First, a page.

- Kid McCoy
- Something bona fide, the genuine article, the real thing is sometimes spoken of as the Real McCoy. It could be said to be Simon Pure, which likewise means the genuine or real thing. But the story behind the Real McCoy has a stronger punch. It should be borne in mind that so many theories concerning the origin of the Real McCoy have been advanced that, if all were recorded, they would fill pages. H. L. Mencken, who included at least a half-dozen in his writings, observed ironically that "the origin of this term has been much debated and is still unsettled."Eric Partridge said he was certain the term referred to the excellent whiskey that A. and M. McKay of Glasgow, exporters of Scotch, sent to the United States. McCoy was a slang term for good whiskey at the turn of the century, and Partridge's theory in From Sanskrit to Brazil (1950) stated that the Real McKay was later "transformed to the real McCoy, first under the impact of the hero worship that, in the late 1890s, accrued to boxer Kid McCoy and then accrued, at least in New York State, to bootlegger Bill McCoy."A rival distillery of the McKay clan used the name "clear McCoy," and their product was considered superior to American brands. The most popular story concerning the origin of the real McCoy is one that involves a pugilist named Norman Selby, whose fighting name was Kid McCoy. That Selby was the Real McCoy was supposed to have been established in an American saloon. Kid McCoy became involved in a brawl with another barroom patron who refused to believe that he was talking with the great fighter, saying, "You are a fake." The Kid, angered, slugged the doubter on the jaw, who, while rubbing his jaw from his seat in the sawdust, exclaimed, "You're the Real McCoy, all right." Norman Selby, born in 1873 in Indiana to parents who were farmers, ran away from home and began fighting under the name Kid McCoy in 1891. Six years later, the Kid fought the world's welterweight champion, Tommy Ryan, and slugged him to defeat. The Kid now had the crown and continued a successful ring career until he fought Gentleman Jim Corbett and, as they say, bit the canvas. It was widely believed that the fight was fixed, and the Kid's reputation was therefore irreparably damaged. Selby was married ten times, three times to the same woman. In 1924 he was convicted of a manslaughter charge in the death of his married lover. After serving a prison sentence of nine years, he worked for the Henry Ford Company in a security capacity for its gardens. In 1940, Selby decided that he had had his last fight—with life. He committed suicide.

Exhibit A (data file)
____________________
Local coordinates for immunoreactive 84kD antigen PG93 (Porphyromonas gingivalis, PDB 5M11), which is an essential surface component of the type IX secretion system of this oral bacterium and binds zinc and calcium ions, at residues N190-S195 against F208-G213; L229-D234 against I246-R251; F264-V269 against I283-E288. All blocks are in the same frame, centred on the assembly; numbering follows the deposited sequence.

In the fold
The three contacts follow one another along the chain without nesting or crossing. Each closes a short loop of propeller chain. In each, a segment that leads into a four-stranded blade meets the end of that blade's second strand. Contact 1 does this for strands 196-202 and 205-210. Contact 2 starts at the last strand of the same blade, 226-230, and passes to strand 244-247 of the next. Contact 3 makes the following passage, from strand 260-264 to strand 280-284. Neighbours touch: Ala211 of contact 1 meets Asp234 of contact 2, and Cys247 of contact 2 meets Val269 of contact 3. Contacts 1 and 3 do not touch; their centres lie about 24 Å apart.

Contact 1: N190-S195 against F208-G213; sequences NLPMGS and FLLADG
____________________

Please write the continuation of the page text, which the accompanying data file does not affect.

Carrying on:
Dictionary of eponyms. Morton S. Freeman. 2013.